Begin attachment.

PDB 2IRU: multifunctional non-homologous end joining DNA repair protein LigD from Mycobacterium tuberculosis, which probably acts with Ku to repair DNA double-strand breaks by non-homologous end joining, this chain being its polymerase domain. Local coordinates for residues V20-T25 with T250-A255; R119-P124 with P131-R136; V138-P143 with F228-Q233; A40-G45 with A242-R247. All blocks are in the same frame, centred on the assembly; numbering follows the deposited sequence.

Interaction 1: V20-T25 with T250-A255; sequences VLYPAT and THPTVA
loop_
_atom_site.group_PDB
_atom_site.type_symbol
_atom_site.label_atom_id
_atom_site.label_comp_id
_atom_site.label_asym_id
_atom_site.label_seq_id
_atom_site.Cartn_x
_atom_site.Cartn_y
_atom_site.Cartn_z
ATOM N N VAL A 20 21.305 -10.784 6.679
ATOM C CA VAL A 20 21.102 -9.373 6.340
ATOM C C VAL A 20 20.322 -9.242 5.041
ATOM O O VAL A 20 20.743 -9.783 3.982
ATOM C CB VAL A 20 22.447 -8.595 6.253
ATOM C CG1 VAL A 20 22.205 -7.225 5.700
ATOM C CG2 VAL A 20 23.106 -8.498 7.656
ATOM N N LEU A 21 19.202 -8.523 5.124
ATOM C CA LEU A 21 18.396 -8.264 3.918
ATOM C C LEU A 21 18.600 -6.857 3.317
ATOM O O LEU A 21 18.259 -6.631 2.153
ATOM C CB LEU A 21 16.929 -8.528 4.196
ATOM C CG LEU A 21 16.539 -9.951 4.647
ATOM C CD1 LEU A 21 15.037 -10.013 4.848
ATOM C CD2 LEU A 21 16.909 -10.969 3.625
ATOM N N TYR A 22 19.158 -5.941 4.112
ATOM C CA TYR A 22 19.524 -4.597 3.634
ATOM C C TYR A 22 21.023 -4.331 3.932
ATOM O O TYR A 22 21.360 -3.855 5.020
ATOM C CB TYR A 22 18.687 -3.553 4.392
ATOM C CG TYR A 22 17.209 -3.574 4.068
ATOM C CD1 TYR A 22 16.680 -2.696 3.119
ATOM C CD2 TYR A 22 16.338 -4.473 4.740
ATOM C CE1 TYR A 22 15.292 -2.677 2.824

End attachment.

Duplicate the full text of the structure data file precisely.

PDB 2IRU: multifunctional non-homologous end joining DNA repair protein LigD from Mycobacterium tuberculosis, which probably acts with Ku to repair DNA double-strand breaks by non-homologous end joining, this chain being its polymerase domain. Local coordinates for residues V20-T25 with T250-A255; R119-P124 with P131-R136; V138-P143 with F228-Q233; A40-G45 with A242-R247. All blocks are in the same frame, centred on the assembly; numbering follows the deposited sequence.

Interaction 1: V20-T25 with T250-A255; sequences VLYPAT and THPTVA
loop_
_atom_site.group_PDB
_atom_site.type_symbol
_atom_site.label_atom_id
_atom_site.label_comp_id
_atom_site.label_asym_id
_atom_site.label_seq_id
_atom_site.Cartn_x
_atom_site.Cartn_y
_atom_site.Cartn_z
ATOM N N VAL A 20 21.305 -10.784 6.679
ATOM C CA VAL A 20 21.102 -9.373 6.340
ATOM C C VAL A 20 20.322 -9.242 5.041
ATOM O O VAL A 20 20.743 -9.783 3.982
ATOM C CB VAL A 20 22.447 -8.595 6.253
ATOM C CG1 VAL A 20 22.205 -7.225 5.700
ATOM C CG2 VAL A 20 23.106 -8.498 7.656
ATOM N N LEU A 21 19.202 -8.523 5.124
ATOM C CA LEU A 21 18.396 -8.264 3.918
ATOM C C LEU A 21 18.600 -6.857 3.317
ATOM O O LEU A 21 18.259 -6.631 2.153
ATOM C CB LEU A 21 16.929 -8.528 4.196
ATOM C CG LEU A 21 16.539 -9.951 4.647
ATOM C CD1 LEU A 21 15.037 -10.013 4.848
ATOM C CD2 LEU A 21 16.909 -10.969 3.625
ATOM N N TYR A 22 19.158 -5.941 4.112
ATOM C CA TYR A 22 19.524 -4.597 3.634
ATOM C C TYR A 22 21.023 -4.331 3.932
ATOM O O TYR A 22 21.360 -3.855 5.020
ATOM C CB TYR A 22 18.687 -3.553 4.392
ATOM C CG TYR A 22 17.209 -3.574 4.068
ATOM C CD1 TYR A 22 16.680 -2.696 3.119
ATOM C CD2 TYR A 22 16.338 -4.473 4.740
ATOM C CE1 TYR A 22 15.292 -2.677 2.824